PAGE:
Accusations of media manipulation and censorship[edit]

In July 2014, journalists associations were concerned about the freedom of the media in Serbia, in which Vučić came under criticism.[25][26] The German newspaper Die Tageszeitung reported that the media in Serbia are censored and Vučić is responsible for that.[26] The Serbian journalist Jovana Gligorijević also expressed her concerns and said that „the freedom of speech was indeed threatened because internet pages were blocked, blogs removed and bloggers arrested" for which Gligorijević indirectly blamed Vučić.[25][26]

The situation was exacerbated when the commissioner for media freedom of the OSCE, Dunja Mijatović, wrote Vučić and made attention with the suppression of the media. Vučić said that the international community, foreign ambassadors and the OSCE would lead a campaign against him, because Serbia don′t want to impose sanctions against Russia because of Ukraine crisis, and that the suppression of the media are nonsense. He also claimed that he had never heard of these portals, which were blocked and demanded an apology from the OSCE. Paula Tide, the Vice President of the OSCE in Serbia, rejected an apology. The Head of the European Union Delegation to the Republic of Serbia in Belgrade, Ambassador Michael Davenport, and the US Ambassador Michael Kirby shared the same opinion like the OSCE.[25][26]

Personal life[edit]

On 27 July 1997 Vučić married Ksenija Janković, a journalist at Radio Index and Srpska reč. Together they have a son, Danilo (born 1998) and daughter, Milica (born 2002). They officially separated in 2011.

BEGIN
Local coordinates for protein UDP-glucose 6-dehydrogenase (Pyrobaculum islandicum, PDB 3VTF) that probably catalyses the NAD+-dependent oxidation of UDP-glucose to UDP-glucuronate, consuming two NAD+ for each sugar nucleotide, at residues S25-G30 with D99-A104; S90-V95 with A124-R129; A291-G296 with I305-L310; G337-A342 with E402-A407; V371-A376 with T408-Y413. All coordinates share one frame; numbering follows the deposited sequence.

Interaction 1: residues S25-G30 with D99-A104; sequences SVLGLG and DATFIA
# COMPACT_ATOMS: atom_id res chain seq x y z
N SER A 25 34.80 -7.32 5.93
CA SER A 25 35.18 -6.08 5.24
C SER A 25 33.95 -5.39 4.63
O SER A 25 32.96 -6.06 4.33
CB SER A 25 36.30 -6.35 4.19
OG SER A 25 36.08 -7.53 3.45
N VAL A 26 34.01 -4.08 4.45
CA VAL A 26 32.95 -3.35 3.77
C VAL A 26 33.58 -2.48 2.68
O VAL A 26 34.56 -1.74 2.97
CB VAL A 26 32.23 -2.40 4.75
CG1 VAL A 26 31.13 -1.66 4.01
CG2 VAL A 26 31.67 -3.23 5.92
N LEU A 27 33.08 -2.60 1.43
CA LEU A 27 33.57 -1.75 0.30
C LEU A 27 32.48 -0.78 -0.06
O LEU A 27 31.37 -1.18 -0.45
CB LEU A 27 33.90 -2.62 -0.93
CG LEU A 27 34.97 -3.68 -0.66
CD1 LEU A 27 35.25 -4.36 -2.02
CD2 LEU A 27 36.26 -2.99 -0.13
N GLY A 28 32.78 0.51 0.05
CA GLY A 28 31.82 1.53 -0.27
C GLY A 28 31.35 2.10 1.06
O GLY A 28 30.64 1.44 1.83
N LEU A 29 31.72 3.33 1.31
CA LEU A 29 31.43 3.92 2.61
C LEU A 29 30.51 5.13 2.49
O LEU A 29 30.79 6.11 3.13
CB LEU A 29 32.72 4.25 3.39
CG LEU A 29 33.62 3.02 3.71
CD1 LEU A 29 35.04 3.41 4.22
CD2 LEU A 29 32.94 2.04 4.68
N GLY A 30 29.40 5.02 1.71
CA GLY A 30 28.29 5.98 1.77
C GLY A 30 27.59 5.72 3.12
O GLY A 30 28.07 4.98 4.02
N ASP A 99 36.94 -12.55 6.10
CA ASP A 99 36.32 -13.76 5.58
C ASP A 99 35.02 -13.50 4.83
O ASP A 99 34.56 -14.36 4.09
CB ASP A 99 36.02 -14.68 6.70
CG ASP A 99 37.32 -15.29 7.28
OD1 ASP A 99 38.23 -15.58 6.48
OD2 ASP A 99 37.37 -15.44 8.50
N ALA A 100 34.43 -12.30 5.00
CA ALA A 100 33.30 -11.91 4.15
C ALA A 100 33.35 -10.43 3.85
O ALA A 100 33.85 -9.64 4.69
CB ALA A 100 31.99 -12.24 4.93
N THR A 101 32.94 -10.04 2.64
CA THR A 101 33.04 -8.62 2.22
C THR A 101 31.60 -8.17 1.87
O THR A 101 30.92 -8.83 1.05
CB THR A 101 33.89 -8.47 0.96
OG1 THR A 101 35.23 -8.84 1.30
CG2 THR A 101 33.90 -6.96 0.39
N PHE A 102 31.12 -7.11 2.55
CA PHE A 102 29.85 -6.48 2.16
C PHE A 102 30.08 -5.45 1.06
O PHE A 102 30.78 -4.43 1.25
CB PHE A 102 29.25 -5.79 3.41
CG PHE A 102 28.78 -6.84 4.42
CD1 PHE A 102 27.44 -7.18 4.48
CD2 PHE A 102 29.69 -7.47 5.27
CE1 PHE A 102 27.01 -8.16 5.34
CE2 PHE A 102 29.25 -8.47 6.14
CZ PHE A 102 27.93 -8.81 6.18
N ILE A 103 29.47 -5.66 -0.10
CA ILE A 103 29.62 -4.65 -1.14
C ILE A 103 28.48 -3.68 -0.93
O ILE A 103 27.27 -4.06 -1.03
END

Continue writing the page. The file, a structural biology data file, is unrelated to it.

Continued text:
On 14 December 2013, Vučić married Tamara Đukanović, a diplomat at the Serbian Ministry of Foreign Affairs.[citation needed]


  1. ^ "Detalji o narodnom poslaniku: Vučić, Aleksandar" (in Serbian). National Assembly of Serbia. 
  2. ^ Aleksandar Vučić
  3. ^ "Narod koji ima najkraće pamćenje na svetu" (in Serbian). Preko ramena. 10 May 2012. 
  4. ^ a b c Guy De Launey (20 January 2014). "Serbia transforming from pariah to EU partner". BBC News. Retrieved 22 January 2014. 
  5. ^ Slavko Ćuruvija
  6. ^
  7. ^
  8. ^
  9. ^ "Nikolić: I Vučić napustio radikale" (in Serbian). Mondo. 14 September 2008. 
  10. ^ "Vučić napušta politiku (za sada)" (in Serbian). Mondo. 15 September 2008. 
  11. ^ "Vučić: S Tomom protiv Tadića!" (in Serbian). Mondo. October 2008. 
  12. ^ Aleksandar Vucic: from nationalist hawk to devout Europeanist Global Post, 2014-03-13.
  13. ^ "Serbia's new president quits as party leader". B92. 24 May 2012. Retrieved 24 May 2012. 
  14. ^ "Progressives elect new leader, deputy leader". B92. 29 September 2012. Retrieved 29 September 2012. 
  15. ^ a b Vasovic, Aleksandar (29 March 2013). "Ruling Serb Progressive Party stays popular: opinion poll". Reuters. Retrieved 18 September 2013. 
  16. ^ a b Pekusic, Biljana (20 May 2013). "Vucic urges Kosovo Serbs to accept 'the future'". Southeast European Times. Retrieved 18 September 2013. 
  17. ^ Sengupta, Kim (4 August 2013). "Aleksandar Vucic: The man who’s bringing Belgrade in from the cold". The Independent. Retrieved 18 September 2013. 
  18. ^ "Aleksandar Vucic: Kosovo Serbs 'should accept deal'". BBC News. 13 May 2013. Retrieved 18 September 2013. 
  19. ^ Anto Đapić (HSP): Vučiću, dobro došao u Hrvatsku!
  20. ^ Šešeljevac vodi Skupštinu, a Vuk Drašković Vijeće Europe, Jutarnji List
  21. ^ Vučić sad nije za veliku Srbiju
  22. ^ A. Vučić: Mogu me i ubiti, ali doći ću u Knin
  23. ^ Srbi u Hrvatskoj različito oko Vučićevog posjeta
  24. ^ a b
  25. ^ a b c Die Tageszeitung:Die Pampigkeit des Herrn Vučić - In Serbien werden Internetseiten attackiert, Blogs gesperrt und Blogger festgenommen. Die Betroffenen berichteten wohl zu kritisch über die Regierung (German) - The stroppiness of Mr. Vučić - In Serbia being attacked websites, blocked blogs and arrested bloggers. The victims reported probably too critical about the government
  26. ^ a b c d Die Tageszeitung:Serbische Regierung zensiert Medien - Ein Virus namens Zensur (German) - Serbian government censored media - A virus called censorship

External links[edit]

Political offices
Preceded by
Radmila Milentijević
Minister of Information
Succeeded by
Ivica Dačić
Bogoljub Pejčić
Biserka Matić Spasojević
Preceded by
Dragan Šutanovac
Minister of Defence
Succeeded by
Nebojša Rodić
Preceded by
Ivica Dačić
First Deputy Prime Minister of Serbia
Succeeded by
Ivica Dačić
Prime Minister of Serbia
Party political offices
Preceded by
Tomislav Nikolić
Leader of the Serbian Progressive Party